Monday, July 7, 2014

Reader questions: defining unknown words and turning screenplays into graphic novels.

Nicole asks:

My question is regarding whether or not to define potentially unknown words in a script.

My screenplay involves a scientist working with electrical equipment. In lines of action to describe calculations/diagrams around his lab, I've been trying to be as simple with the terms as possible (volts, watts, etc), but there are a few instances where I need to be more specific to convey the actual experiment the scientist is working on, so I've written it with: equation for inductance, equation for capacitance, etc.

I doubt most people understand what those terms mean without doing a Google search, so for the reader/agent/manager who might be reading the script, do I need to put a small definition next to those types of terms so they have a basic understanding of what it refers to? Right now I have a brief definition in parentheses besides each, to err on the side of caution, but I feel like that might be odd...

I was hoping you had any kind of insight on this. I prefer not to have the scientist character spew off all of his methods in a heinous exposition monologue, so if there's a better way to keep this in the action lines, I'm open to any suggestions.

 I don't think I've gotten one like this before.  I'd say that the most important thing to remember is that you're writing a document that represents what we will see on screen.  The most important thing to convey to the reader is what the action will look like.  Is there a reason you can't just tell us what his methods look like?  Is it the sort of experiment we can follow visually or is there a narrative-important reason that we be able to actually understand the finer details of what he's doing?

Think of Breaking Bad.  We've seen Walter White cook up a number of meth batches, but at no point are we given a straight-up recipe for his meth, nor does the visual action spell out every detail.  We see only what is necessary for the story to advance.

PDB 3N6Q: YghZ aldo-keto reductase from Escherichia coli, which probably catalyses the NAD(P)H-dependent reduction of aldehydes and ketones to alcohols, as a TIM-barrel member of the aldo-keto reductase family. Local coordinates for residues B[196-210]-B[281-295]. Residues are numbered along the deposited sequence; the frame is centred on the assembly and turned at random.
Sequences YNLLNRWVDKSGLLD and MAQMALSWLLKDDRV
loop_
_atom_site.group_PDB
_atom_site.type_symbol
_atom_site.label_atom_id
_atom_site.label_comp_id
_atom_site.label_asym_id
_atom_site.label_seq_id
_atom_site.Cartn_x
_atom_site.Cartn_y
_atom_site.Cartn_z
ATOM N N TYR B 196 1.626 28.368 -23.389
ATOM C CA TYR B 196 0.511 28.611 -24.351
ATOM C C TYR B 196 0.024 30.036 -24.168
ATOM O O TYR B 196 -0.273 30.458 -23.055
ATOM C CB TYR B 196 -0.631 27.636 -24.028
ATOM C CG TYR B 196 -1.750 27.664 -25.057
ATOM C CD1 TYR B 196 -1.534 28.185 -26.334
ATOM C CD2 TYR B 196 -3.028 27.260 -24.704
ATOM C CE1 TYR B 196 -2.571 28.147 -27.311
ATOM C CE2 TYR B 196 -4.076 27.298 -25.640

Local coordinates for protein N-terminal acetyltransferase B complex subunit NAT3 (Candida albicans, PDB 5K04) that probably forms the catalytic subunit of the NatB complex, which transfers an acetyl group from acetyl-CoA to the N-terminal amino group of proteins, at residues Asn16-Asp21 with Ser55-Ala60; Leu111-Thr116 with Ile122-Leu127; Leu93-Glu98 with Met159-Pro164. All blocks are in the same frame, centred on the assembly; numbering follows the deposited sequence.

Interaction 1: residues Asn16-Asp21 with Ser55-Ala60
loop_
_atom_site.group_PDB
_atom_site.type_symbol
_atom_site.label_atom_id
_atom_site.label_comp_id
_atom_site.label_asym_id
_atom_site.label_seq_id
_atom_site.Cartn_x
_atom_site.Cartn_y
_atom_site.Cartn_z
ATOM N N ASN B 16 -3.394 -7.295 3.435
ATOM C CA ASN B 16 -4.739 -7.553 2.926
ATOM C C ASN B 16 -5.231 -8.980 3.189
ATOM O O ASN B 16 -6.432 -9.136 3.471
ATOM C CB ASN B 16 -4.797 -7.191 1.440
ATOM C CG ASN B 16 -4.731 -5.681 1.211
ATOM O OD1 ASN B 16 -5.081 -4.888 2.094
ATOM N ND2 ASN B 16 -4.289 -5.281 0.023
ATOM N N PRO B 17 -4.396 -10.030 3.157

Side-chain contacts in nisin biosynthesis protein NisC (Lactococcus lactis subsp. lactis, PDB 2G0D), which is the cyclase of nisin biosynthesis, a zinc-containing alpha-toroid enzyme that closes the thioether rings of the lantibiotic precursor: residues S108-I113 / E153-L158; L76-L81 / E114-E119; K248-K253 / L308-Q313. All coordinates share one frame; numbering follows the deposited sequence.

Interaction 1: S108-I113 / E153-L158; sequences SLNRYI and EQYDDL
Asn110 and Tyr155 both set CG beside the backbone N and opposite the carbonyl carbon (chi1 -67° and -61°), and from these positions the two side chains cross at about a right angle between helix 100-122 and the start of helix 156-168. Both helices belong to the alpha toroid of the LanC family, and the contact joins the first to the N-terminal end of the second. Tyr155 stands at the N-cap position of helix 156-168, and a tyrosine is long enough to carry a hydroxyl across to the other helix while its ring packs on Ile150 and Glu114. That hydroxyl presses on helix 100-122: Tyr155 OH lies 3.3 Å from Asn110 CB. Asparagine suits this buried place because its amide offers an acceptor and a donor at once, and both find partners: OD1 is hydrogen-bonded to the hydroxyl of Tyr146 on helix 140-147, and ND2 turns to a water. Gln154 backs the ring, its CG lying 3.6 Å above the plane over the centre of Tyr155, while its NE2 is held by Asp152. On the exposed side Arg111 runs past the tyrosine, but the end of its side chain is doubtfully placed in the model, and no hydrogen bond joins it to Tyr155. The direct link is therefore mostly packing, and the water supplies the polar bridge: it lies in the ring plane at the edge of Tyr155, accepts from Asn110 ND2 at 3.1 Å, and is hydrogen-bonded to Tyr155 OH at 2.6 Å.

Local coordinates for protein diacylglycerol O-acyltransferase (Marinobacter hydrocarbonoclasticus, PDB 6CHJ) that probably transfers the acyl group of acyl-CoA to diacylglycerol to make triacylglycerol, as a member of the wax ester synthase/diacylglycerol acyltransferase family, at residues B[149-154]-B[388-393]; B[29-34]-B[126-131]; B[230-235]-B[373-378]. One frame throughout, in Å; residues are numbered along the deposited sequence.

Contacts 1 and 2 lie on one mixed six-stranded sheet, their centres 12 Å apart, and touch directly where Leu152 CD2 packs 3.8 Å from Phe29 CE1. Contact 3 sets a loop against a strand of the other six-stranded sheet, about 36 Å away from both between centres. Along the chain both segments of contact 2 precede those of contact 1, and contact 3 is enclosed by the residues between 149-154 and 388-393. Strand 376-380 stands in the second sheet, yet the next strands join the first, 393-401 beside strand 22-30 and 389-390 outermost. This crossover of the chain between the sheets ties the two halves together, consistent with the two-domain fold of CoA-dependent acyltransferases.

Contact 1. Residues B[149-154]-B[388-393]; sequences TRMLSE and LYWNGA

Hope that helps.

Kevin asks:

I've been hearing for a while that it might be worthwhile to adapt your screenplay into a comic book as a means of getting your story picked up by a manager, agent, and/or production company. Now, I have the means to be able to create a graphic novel, then through Amazon's Createspace, I could easily print out a number of cheap copies. 

The questions I have are 

1. What would I do with the finished graphic novel once I have printed copies of it? Submit it directly to managers/agents? Submit it with a copy of my screenplay? 

Then, 2. Have you heard of their even being an interest and/or market for screenplays turned into graphic novels?

This was a hot trend about ten or so years ago, and there's at least one success story that people can point to in 30 Days of Night, which was written as a screenplay, then adapted to graphic novel and then adapted back.

The intel I have is that this trend is over and done.  If you've got an idea that works as a graphic novel, then great, pursue it.  Don't invest your time and energy in this if you're just doing it in the hopes of selling it as a screenplay.  Graphic novels and screenplays are different mediums entirely, even though they both have a focus on visual storytelling.

A quickie graphic novel will do you no favors.  If you're gonna go through with it, you'll probably want to get an artist who understands the nature of comic book storytelling, as well as some solid colorists and letterers.  A slap-dash comic book isn't going to excite anyone.

The only real value a graphic novel would have is if it was published and actually had a following of it's own.  Then it's an existing intellectual property that studios might have an interest in because they can point to preawareness with an audience.  A graphic novel without a fan base is as unattractive as a naked spec.

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